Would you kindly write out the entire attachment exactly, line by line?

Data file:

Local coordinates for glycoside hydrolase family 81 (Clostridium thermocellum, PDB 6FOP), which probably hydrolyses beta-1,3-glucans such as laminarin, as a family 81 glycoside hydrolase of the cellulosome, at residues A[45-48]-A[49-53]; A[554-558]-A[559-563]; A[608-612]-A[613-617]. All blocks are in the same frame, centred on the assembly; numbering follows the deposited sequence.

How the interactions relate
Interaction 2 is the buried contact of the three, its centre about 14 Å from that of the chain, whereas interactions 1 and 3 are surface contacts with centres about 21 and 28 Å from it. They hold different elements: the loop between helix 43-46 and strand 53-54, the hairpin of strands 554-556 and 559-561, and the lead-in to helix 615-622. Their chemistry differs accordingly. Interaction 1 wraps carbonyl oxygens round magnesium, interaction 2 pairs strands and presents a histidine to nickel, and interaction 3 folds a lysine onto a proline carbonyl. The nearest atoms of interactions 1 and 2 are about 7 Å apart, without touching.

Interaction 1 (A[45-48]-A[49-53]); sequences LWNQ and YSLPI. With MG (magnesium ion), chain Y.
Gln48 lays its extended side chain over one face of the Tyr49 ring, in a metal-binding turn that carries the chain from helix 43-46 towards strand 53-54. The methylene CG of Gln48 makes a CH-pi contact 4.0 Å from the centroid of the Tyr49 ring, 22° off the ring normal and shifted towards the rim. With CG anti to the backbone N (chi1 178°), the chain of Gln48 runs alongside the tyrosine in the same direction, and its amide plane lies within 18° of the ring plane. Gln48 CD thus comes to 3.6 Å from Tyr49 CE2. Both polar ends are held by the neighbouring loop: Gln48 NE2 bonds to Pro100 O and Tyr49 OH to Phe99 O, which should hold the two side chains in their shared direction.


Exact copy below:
Local coordinates for glycoside hydrolase family 81 (Clostridium thermocellum, PDB 6FOP), which probably hydrolyses beta-1,3-glucans such as laminarin, as a family 81 glycoside hydrolase of the cellulosome, at residues A[45-48]-A[49-53]; A[554-558]-A[559-563]; A[608-612]-A[613-617]. All blocks are in the same frame, centred on the assembly; numbering follows the deposited sequence.

How the interactions relate
Interaction 2 is the buried contact of the three, its centre about 14 Å from that of the chain, whereas interactions 1 and 3 are surface contacts with centres about 21 and 28 Å from it. They hold different elements: the loop between helix 43-46 and strand 53-54, the hairpin of strands 554-556 and 559-561, and the lead-in to helix 615-622. Their chemistry differs accordingly. Interaction 1 wraps carbonyl oxygens round magnesium, interaction 2 pairs strands and presents a histidine to nickel, and interaction 3 folds a lysine onto a proline carbonyl. The nearest atoms of interactions 1 and 2 are about 7 Å apart, without touching.

Interaction 1 (A[45-48]-A[49-53]); sequences LWNQ and YSLPI. With MG (magnesium ion), chain Y.
Gln48 lays its extended side chain over one face of the Tyr49 ring, in a metal-binding turn that carries the chain from helix 43-46 towards strand 53-54. The methylene CG of Gln48 makes a CH-pi contact 4.0 Å from the centroid of the Tyr49 ring, 22° off the ring normal and shifted towards the rim. With CG anti to the backbone N (chi1 178°), the chain of Gln48 runs alongside the tyrosine in the same direction, and its amide plane lies within 18° of the ring plane. Gln48 CD thus comes to 3.6 Å from Tyr49 CE2. Both polar ends are held by the neighbouring loop: Gln48 NE2 bonds to Pro100 O and Tyr49 OH to Phe99 O, which should hold the two side chains in their shared direction.